I haven't met any community manger who doesn't want to learn tips and share practices on increasing member engagement in their communities. That's the holy grail of CM, right?! Therefore, obviously, I couldn't leave Jive World without attending the session Pick me, engage me, thrill me! Getting and keeping your audience engaged. Here were my three take-aways from the session.
Know Your Audience. Have a Goal. Pick things you can accurately measure.
Deanna Belle shared an overview of Cisco's integration of gamification into their live events (CiscoLIVE developer conference). She started with re-iterating the importance of knowing your audience (which we all know is key). But more importantly, she talked about ways to leverage gamification for engagement metrics. Daysha Carter stressed the importance of goal-setting, as well:
Determine what measurements are most important to your organization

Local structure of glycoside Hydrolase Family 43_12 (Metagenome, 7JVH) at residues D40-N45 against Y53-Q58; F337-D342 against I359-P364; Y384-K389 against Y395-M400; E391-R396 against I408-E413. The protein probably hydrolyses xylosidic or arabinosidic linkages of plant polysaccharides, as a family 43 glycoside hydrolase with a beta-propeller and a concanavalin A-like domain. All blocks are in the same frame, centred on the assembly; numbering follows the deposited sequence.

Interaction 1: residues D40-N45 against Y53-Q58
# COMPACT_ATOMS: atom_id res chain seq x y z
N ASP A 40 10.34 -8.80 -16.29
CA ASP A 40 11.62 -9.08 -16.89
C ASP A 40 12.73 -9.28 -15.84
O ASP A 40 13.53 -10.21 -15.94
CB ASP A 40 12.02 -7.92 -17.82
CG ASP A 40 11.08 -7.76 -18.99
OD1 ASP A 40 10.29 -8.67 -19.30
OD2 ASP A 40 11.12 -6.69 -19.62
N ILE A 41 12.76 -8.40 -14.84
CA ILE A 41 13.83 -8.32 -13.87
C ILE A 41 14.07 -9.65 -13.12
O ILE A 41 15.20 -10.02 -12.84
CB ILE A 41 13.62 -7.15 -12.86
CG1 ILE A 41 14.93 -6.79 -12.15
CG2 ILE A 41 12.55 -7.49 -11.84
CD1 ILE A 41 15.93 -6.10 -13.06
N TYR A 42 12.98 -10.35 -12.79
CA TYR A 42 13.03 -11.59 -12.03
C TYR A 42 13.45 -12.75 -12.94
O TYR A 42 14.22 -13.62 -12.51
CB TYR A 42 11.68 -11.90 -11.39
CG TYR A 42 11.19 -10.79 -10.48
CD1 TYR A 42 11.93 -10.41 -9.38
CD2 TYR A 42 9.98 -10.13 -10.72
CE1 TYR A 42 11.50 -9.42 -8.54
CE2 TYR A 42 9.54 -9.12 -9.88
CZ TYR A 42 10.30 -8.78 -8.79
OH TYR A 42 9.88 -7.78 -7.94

Determine how you will measure your member/user engagement
Identify time intervals on which to measure your metrics
Another cool thing Cisco did was have a mission before the conference -- conference participants who completed the mission would get a t-shirt which they could then wear at the conference (hello - extra special swag, right?!)
What happened after the CiscoLIVE event? Their (DevNet) users exposed to the CiscoLIVE event gamification returned to the community 23% more often than (DevNet) users who were not exposed and 71% more often than all other community users. 33% of DevNet users have been active for at least 1 year post-event.
LOG OUT. Then, view your community.
This, of course, works only if you have an open community. Daysha Carter suggested viewing the community from an outside perspective to really help community managers learn something about the community from the general viewer perspective. This makes total sense! Depending on your community design (and permissions), it's important to see the types of content to which non-members are drawn to and the kinds of behaviors they have.
Use the announcement feature in the JIVE to promote content that is trending.
This is an interesting suggestion, actually. And I can see how it might help push featured content in community members inboxes (instead of always relying on the 'featured content' widget.)
Sometimes the simplest, most obvious solutions are the most impactful.